Ana Peleteiro in the triple jump at the IAAF World Indoor Tour meeting in Karlsruhe (Jiro Mochizuki)Ana Peleteiro in the triple jump at the IAAF World Indoor Tour meeting in Karlsruhe (Jiro Mochizuki) © Copyright

 

But Rojas took up the chase. After opening with a pair of fouls, the Venezuelan played it safe to find the board on her third, reaching a modest 14.18m. She came closest in the fourth round, breaking the sand at 14.45m, to eventually settle for second.

“I’m feeling very good and loved the atmosphere here, but I was having problems with the runway surface,” said Rojas, who has struggled with foot and ankle injuries since last winter. Those problems are behind her, she said; now she’s just waiting to regain the jumping rhythm she’s lost after being sidelined for nearly a year. Her next opportunity for that will be in the Madrid leg of the World Indoor Tour on 8 February.

Patricia Mamona, the Tour winner in 2017, was third with 14.36m, equaling her own Portuguese record.

Nilsson Montler defeats Echevarria

Rojas wasn’t the only reigning world indoor champion to handed a rare defeat.

Like Rojas, Juan Miguel Echevarria struggled with his approach in the long jump, and couldn’t do better than his 8.08m opening round effort. It was just one of three measured leaps the 20-year-old Cuban produced, and the lone effort beyond eight metres.

Conversely, 22-year-old Thobias Nilsson Montler produced the best competition of his young career, reaching 8.08m in the second round and 8.04m in the fifth to beat Echevarria on countback. The Swede improved his indoor best by 17 centimetres and fell just two centimetres shy of his outdoor best.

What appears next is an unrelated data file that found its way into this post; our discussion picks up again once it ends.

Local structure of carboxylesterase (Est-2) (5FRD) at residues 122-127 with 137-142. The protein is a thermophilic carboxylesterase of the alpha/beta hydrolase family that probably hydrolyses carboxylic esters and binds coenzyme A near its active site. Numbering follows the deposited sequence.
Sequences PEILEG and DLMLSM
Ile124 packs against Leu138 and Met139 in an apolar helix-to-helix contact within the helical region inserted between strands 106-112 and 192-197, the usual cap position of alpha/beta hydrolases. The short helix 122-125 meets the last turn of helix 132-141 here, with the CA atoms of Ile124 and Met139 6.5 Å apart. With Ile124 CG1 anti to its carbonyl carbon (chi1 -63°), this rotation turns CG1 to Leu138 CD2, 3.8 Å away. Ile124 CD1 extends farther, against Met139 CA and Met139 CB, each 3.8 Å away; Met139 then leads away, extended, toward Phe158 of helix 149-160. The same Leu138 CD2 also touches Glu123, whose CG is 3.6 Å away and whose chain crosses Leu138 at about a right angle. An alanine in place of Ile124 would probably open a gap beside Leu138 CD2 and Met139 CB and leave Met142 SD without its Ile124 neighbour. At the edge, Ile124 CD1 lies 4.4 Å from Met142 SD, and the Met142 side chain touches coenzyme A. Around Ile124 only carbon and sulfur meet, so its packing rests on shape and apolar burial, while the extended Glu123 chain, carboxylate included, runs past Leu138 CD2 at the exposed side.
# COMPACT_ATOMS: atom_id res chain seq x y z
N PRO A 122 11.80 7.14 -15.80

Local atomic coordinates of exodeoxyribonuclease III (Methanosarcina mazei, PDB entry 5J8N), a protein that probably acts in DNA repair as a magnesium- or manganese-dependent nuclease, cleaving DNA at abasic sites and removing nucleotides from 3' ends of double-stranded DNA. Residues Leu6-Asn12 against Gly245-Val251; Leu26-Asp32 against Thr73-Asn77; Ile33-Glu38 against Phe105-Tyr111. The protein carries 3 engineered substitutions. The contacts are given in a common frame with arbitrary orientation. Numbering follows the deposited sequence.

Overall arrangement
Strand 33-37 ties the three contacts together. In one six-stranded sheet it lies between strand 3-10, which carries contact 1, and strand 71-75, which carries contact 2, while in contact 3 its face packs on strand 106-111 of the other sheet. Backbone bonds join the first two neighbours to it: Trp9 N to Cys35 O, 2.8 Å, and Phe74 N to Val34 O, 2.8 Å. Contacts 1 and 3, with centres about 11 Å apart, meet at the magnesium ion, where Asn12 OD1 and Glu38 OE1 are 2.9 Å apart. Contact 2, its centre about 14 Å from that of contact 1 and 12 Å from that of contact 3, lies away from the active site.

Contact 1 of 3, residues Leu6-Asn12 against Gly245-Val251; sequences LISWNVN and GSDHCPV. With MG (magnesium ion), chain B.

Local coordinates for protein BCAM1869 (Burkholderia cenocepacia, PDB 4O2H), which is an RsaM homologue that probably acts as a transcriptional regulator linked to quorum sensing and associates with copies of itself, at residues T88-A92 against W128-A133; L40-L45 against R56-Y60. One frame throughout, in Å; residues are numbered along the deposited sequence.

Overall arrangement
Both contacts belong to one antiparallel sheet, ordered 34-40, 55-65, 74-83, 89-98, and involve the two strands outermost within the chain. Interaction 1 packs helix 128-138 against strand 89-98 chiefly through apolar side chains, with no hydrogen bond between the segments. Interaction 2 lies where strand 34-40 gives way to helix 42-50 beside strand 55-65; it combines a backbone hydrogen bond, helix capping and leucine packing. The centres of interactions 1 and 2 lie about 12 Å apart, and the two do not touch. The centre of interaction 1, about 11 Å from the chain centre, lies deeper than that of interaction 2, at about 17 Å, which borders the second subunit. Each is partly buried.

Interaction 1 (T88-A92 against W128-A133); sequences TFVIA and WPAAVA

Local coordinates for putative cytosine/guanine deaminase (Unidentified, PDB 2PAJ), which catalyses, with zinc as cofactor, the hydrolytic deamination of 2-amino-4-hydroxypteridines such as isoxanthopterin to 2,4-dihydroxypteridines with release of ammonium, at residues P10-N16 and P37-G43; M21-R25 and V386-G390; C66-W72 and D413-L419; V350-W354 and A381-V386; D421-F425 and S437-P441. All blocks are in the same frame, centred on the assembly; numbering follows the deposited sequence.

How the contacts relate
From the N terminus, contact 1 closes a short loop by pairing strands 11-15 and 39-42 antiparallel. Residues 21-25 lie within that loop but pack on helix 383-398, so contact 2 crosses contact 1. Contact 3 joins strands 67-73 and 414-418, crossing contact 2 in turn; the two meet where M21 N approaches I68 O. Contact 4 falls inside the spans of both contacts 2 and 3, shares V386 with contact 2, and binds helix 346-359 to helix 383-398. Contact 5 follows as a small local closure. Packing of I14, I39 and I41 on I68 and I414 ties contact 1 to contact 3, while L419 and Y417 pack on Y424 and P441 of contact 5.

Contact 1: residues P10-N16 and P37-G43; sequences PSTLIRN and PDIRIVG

Deadlock in the pole vault

Just three metres to the right of the jump runway, a fierce battle was waged in the women’s pole vault, one that ended in a three-way draw. 

Though she didn’t win outright, the night seemingly belonged to Alysha Newman, who produced five straight clearances through 4.71m, all on her first attempts. That ultimate clearance added one centimetre to her own Canadian record.

World and European champion Katerina Stefanidi and Anzhelika Sidorova, the runner-up at last year’s World Indoor Championships, took an easier approach, jumping and clearing just twice before the bar was raised to 4.78m, a would-be meeting record. While Newman was clearly fatigued by then, Stefanidi and Sidorova had one strong attempt each before taking their final bows. Meeting organisers decided yesterday that there would be no jump-offs, leaving the trio to each gain 10 World Indoor Tour points.

World leader Katie Nageotte topped out at 4.63m to finish fourth.

Kibet and Maslak earn first tour points of the year

Back on the track, Bethwell Birgen made his bid for the 1500m win at the bell, briefly gapping the field by about a metre and a half. But Kenyan compatriot Vincent Kibet was in close pursuit down the backstretch and through the final bend. He pounced with about 40 metres to go, en route to a decisive victory in 3:38.23 to collect his first Tour points of the season. Birgen was next in 3:38.69 with Frenchman Simon Dennisel closing fast to finish third in 3:39.17.

Vincent Kibet en route to his 1500m victory in Karlsruhe (Jiro Mochizuki)Vincent Kibet en route to his 1500m victory in Karlsruhe (Jiro Mochizuki) © Copyright

 

Elsewhere, two-time world indoor champion Pawel Maslak took a clear victory in the 400m, clocking 46.78, nearly half a second clear of Spaniard Oscar Husillos.

Two non-scoring events filled out the programme. Dutchwoman Nadine Visser edged Cindy Roleder in the 60m hurdles by a scant 0.01 in 7.97, a season’s best.

And in the men’s 800m, Swede Andreas Kramer held off USA's Erik Sowinski’s late-race charge in 1:46.52, a personal best. Sowinski clocked 1:46.69.

The World Indoor Tour resumes with the Orlen Copernicus Cup in Torun, Poland, on Wednesday (6).

Bob Ramsak for the IAAF